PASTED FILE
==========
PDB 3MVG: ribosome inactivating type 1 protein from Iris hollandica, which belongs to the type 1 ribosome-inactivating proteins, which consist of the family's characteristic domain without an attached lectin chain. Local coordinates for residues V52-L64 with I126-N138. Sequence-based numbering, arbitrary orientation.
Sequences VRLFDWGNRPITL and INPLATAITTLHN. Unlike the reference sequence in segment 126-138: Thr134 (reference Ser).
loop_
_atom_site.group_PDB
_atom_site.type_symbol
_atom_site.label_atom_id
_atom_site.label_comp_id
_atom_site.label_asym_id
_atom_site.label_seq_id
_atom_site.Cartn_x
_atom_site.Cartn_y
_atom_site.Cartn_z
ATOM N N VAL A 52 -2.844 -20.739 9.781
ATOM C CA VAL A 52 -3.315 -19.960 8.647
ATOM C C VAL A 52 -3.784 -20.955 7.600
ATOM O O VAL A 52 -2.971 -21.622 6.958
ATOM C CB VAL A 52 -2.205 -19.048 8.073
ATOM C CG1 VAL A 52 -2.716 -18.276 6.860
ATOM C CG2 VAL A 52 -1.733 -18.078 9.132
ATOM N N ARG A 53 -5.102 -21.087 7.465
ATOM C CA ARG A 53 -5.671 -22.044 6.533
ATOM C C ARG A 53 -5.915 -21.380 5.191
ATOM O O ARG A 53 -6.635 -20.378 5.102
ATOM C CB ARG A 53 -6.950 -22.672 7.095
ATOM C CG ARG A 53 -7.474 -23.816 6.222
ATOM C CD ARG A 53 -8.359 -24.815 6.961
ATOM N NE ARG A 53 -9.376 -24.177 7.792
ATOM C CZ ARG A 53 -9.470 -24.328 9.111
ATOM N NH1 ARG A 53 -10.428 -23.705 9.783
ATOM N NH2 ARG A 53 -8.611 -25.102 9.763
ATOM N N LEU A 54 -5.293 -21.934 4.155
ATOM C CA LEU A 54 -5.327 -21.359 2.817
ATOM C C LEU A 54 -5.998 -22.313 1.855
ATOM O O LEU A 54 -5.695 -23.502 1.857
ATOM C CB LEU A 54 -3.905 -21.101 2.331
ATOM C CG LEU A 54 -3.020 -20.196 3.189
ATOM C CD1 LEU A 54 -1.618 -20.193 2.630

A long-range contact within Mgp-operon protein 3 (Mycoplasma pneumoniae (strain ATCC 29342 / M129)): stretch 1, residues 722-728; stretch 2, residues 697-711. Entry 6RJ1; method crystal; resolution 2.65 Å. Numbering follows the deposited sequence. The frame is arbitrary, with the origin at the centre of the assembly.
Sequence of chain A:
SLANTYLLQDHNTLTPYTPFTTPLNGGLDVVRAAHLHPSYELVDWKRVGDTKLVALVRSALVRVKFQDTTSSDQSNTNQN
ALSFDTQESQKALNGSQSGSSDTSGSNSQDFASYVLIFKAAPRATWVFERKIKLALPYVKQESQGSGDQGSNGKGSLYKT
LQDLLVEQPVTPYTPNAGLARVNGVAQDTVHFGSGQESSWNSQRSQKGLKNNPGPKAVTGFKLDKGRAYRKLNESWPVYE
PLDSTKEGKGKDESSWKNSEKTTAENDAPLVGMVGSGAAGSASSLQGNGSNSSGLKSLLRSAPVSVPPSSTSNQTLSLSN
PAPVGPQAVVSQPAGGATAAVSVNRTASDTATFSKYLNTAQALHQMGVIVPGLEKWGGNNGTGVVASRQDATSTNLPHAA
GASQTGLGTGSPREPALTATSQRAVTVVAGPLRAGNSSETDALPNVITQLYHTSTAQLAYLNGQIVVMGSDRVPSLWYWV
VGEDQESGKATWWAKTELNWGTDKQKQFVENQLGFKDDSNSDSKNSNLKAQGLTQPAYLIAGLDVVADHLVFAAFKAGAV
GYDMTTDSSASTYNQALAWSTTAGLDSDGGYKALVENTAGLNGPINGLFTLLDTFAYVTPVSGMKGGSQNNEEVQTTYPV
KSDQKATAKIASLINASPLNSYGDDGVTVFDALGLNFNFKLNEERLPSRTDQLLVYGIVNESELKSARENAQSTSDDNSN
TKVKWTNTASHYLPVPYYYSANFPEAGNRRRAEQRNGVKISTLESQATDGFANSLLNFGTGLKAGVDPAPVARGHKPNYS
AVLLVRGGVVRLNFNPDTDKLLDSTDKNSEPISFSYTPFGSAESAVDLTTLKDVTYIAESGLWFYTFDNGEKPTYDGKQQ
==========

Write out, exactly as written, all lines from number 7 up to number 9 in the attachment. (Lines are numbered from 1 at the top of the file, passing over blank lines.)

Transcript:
_atom_site.label_comp_id
_atom_site.label_asym_id
_atom_site.label_seq_id